On Wednesday I woke up to the news that 30 innocent Syrians had been killed and scores had been needlessly injured.
As I contemplated that tragedy (there’s been so many), it was later that afternoon that the full force of the tragedy hit me, when I witnessed another horrific tragedy at home, in Westminster, witnessing the suffering of so many.
Like most of us, my heart sank.
Though as a Muslim, I realised that there was a strong likelihood that this was probably another terrorist attack in the name of a faith I practised, as probably did some three million people in the UK and 1.6 billion people worldwide – yet I did not recognise this “imposter faith” that was being claimed by this evil man.
The verse from the Quran “if any one killed a person, it would be as if he killed the whole of mankind; and if anyone saved a life it would be as if they saved the life of whole mankind”, reverberated in my mind throughout that day.
The following day Brendan Cox, the husband of the late West Yorkshire Labour MP Jo Cox stated that the man committing this atrocity was no more a Muslim than the man who murdered his wife – this statement perfectly summed it up.
Let me say clearly his crimes have as much to do with Islam as they do with Christianity
Since Wednesday there has been a national post-mortem – with Muslims playing out national acts of kindness for the victims, and doing the usual condemning.
MPs have been making statements along the lines of “we will not be divided”, and former UKIP leader Nigel Farage, well, blaming immigrants.
I know that there are many Muslims who fear a backlash, on the other hand, I also know of Muslims who have already suffered a backlash too.
As a columnist, and as a Muslim I think it is important to state that the man who committed this atrocity grew up in a Christian household, had a 20-year history of committing abhorrent crimes, and when he committed a further crime in the name of his version of Islam, suddenly his life and acts became the responsibility of Muslims.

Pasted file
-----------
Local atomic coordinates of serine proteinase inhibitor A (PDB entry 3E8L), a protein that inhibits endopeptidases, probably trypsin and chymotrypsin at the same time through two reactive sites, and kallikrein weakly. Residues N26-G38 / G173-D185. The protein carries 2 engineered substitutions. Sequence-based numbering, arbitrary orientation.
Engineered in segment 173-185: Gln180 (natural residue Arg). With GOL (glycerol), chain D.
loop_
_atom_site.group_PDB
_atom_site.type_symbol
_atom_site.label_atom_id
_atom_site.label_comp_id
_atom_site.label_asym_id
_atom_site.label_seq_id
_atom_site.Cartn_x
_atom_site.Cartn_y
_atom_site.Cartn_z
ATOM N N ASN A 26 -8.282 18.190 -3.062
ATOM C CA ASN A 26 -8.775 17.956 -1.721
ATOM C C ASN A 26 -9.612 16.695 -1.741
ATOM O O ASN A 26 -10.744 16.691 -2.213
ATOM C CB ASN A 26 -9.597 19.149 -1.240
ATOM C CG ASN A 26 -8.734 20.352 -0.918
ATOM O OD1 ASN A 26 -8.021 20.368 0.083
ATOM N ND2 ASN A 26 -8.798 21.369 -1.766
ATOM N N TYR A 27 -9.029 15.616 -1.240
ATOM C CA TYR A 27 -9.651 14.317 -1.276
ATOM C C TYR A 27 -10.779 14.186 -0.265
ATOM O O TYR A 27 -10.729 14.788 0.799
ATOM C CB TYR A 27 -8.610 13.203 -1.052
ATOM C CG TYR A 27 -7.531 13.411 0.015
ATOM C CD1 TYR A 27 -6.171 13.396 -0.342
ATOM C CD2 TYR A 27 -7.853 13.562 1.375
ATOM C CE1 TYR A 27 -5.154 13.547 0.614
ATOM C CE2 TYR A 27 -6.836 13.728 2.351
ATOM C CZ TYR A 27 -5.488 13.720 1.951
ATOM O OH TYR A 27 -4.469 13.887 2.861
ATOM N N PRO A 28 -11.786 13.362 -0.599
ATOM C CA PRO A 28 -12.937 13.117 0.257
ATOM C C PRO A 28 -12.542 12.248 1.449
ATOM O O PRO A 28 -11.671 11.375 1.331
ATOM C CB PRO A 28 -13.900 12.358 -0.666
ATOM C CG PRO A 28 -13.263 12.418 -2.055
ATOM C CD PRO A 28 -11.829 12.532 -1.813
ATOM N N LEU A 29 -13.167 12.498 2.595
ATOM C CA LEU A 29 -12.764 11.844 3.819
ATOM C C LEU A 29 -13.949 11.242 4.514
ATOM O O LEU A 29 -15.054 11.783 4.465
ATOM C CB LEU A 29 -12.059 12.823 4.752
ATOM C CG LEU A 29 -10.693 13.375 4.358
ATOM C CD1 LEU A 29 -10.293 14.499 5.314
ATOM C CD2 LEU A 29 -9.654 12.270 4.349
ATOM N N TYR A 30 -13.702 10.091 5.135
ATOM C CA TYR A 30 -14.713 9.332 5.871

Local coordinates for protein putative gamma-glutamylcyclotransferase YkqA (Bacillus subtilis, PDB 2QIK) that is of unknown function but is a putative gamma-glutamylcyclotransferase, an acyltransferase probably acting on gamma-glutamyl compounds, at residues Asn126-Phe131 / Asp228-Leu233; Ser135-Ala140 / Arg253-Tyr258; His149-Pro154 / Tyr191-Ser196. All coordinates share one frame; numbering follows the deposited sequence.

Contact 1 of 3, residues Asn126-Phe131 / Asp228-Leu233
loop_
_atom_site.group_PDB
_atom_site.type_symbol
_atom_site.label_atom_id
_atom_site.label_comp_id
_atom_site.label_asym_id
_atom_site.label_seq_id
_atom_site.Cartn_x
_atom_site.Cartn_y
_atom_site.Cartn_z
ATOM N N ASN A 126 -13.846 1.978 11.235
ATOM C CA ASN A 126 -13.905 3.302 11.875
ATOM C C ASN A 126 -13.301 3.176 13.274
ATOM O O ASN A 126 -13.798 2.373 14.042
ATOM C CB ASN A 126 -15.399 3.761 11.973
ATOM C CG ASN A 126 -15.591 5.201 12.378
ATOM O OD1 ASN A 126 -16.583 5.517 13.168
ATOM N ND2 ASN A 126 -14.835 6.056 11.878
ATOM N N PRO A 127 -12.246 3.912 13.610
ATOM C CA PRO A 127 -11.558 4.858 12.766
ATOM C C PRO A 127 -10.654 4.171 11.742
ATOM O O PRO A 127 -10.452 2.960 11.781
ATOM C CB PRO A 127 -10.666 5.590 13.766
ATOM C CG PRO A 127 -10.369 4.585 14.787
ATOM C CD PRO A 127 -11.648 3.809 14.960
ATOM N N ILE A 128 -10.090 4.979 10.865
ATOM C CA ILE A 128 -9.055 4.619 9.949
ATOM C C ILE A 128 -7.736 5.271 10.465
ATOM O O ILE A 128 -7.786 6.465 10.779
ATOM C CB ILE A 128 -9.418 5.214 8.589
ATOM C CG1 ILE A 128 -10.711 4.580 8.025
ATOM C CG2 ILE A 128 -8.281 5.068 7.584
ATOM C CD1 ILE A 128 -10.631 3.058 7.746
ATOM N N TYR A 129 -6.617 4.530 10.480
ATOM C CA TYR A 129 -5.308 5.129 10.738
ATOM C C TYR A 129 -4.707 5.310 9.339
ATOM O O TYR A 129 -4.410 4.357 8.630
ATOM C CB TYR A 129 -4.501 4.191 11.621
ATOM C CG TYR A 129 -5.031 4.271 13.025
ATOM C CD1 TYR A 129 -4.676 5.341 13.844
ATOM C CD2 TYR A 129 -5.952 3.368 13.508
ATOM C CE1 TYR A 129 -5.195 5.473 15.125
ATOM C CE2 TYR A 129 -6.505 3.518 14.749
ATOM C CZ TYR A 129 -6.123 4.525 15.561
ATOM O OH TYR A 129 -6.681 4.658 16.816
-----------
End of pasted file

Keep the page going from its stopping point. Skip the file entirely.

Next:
Let me say clearly, his crimes have as much to do with Islam as they do with Christianity, let’s also note that this bloke was English and British.
The fact is, if I was considering my faith in the context of the terrorist act on Westminster, it would be emphasising the bravery of our emergency services, “first they stopped the evil act, protected people, disarmed the evil, prayed for and supported the victims, then in their infinite compassion tried to save the life of the person who committed this evil act too, because they realised compassion has no boundaries, even if we have to show it to those who do us harm”.
These are the selfless acts that unite good people – irrespective of race, nationality or religion.
For me, if we really want to tackle this scourge of terrorism, the Government needs to take some actions quickly.
These actions need to address the following six points.
n Make a distinction between those people who dissent and have grievances so we can discuss them openly, and those people who have warped ideological views of the world
n Stop the oxygen to the terrorists by stopping all media coverage which glorifies their reasons for carrying out the acts they do.
n Beat the terrorists with their own stick – to publicly disown their claim of faith, so take away this man’s adopted name and use his real name .
n We must improve our image across the world, away from being a prominent arms trader.
n Recognise that Muslims are the biggest victims of terrorism across the world , and despite this, they are consistently condemned.
n Above all we must develop a strategy to stop people feeling marginalised in society and vulnerable to radicalisation and hate, so that we can really stop this cancer that is hurting our communities.
n Nadeem’s next Telegraph column will appear in a fortnight’s time.